In an effort to prove its commitment to safe and transparent advertising for users and businesses, Google announced the launch of the Ads Transparency Center and the release of the 2022 Ads Safety Report.
What Is The Ads Transparency Center?
The Ads Transparency Center, rolling out to users worldwide over the next few weeks, offers a searchable database of all advertisements on Google Search, YouTube, and Display.
Like ads transparency efforts from its peers in Big Tech, Google aims to ensure that users are well-informed about the ads they see. For instance, if you are interested in a product or service you saw in a Google Search ad, you can use the Ads Transparency Center to learn more about the brand before visiting its website.
The Ads Transparency Center shows key information about ads, including advertiser details, where/when an ad appeared and ran, and its format.
Google offers more transparency for political advertising. Additional details for political ads include the amount advertisers spent, the number of times the ad was shown, and the location targeting criteria.
Using The Ads Transparency Center As An Advertising Research Tool
Advertisers can use the Ads Transparency Center as a research tool to analyze competitors’ designs and ad copy to create Google Ads campaigns.
Meta offers similar ad information in the Facebook Ad Library, where advertisers and users can browse ads from brands in several fields, including politics, housing, employment, and credit. Ad details include the design and copy for all ad variations, the platforms where the ad is displayed, and when the ad was launched.
In addition to the Ads Transparency Center, you can visit My Ad Center in your Google Account. Launched in October, it allows you to review ads you’ve seen recently on Google. You can control the ads shown to you by category, brand, and sensitive topics.
Insights From The 2022 Ads Safety Report
In related news, Google’s 2022 Ads Safety Report provides detailed insights into its efforts to prevent fraud, offer transparency, and protect younger users.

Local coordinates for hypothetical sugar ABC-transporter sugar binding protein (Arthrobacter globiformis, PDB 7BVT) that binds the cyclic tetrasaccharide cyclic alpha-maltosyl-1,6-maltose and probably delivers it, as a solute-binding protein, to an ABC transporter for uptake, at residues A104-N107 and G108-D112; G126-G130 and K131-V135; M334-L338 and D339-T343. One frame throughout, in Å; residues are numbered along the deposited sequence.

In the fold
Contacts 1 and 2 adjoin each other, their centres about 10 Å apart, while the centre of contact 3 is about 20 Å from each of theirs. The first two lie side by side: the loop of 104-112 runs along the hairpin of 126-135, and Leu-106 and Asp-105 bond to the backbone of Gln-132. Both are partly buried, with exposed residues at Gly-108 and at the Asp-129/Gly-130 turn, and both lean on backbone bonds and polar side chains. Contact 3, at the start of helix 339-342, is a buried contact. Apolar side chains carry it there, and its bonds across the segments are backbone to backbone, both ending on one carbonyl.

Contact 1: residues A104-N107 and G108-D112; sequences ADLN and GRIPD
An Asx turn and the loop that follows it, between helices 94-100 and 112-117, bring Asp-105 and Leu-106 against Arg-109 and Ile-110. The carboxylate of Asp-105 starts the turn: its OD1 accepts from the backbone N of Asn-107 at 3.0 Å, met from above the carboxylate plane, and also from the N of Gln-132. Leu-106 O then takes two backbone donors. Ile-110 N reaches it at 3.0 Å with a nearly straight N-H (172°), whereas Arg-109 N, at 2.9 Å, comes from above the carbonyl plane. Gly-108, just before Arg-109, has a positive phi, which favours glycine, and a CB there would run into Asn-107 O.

According to the report, Google added or revised 29 policies for advertisers and publishers last year.
Based on these policies, over 4 billion ads were removed or restricted, and 6.7 million advertiser accounts were suspended.
Google expanded its financial services certification program, requiring advertisers to be authorized by local regulators to prevent fraudulent ads.
Despite challenges from sophisticated scammers – like the malware operators that impersonate real software brands in Google Ads to spread malicious code – Google blocked and removed 142 million ads for misrepresentation and 198 million ads for financial services violations.
Google tackled misinformation by blocking ads with harmful health claims, false election claims, and climate change denial. Tens of millions of ads that violated this policy, contained inappropriate content, or promoted dangerous products were removed.
Google verified 5,900 new advertiser accounts publishing election ads in the U.S., and over 2.6 million unverified election ads were blocked.
Google prohibited ads dismissing, exploiting, or condoning the war in Ukraine and suspended ad activities in Russia. Over 17 million ads related to the war were blocked, and ads from over 275 state-funded media sites were removed.
Finally, Google expanded child safety protections for users under 18, blocking ad targeting based on age, gender, or interests and prohibiting certain teen ad categories, including dating apps, contests, and weight loss products.
How Advertisers Can Benefit From Ad Transparency
There are benefits to reviewing Ads Transparency Center content.
Those who see ads on Google properties can learn more about the advertisers before purchasing. Advertisers can learn how to create ads better suited for their target audience.
Advertisers should also review the Google Ads Policy Center updates to ensure ad campaigns are not blocked, restricted, or removed. It also offers options for fixing problematic ads, checking the status of your Google Ads account, and reporting Google Ads that violate its policies.
Featured image: rafapress/Shutterstock
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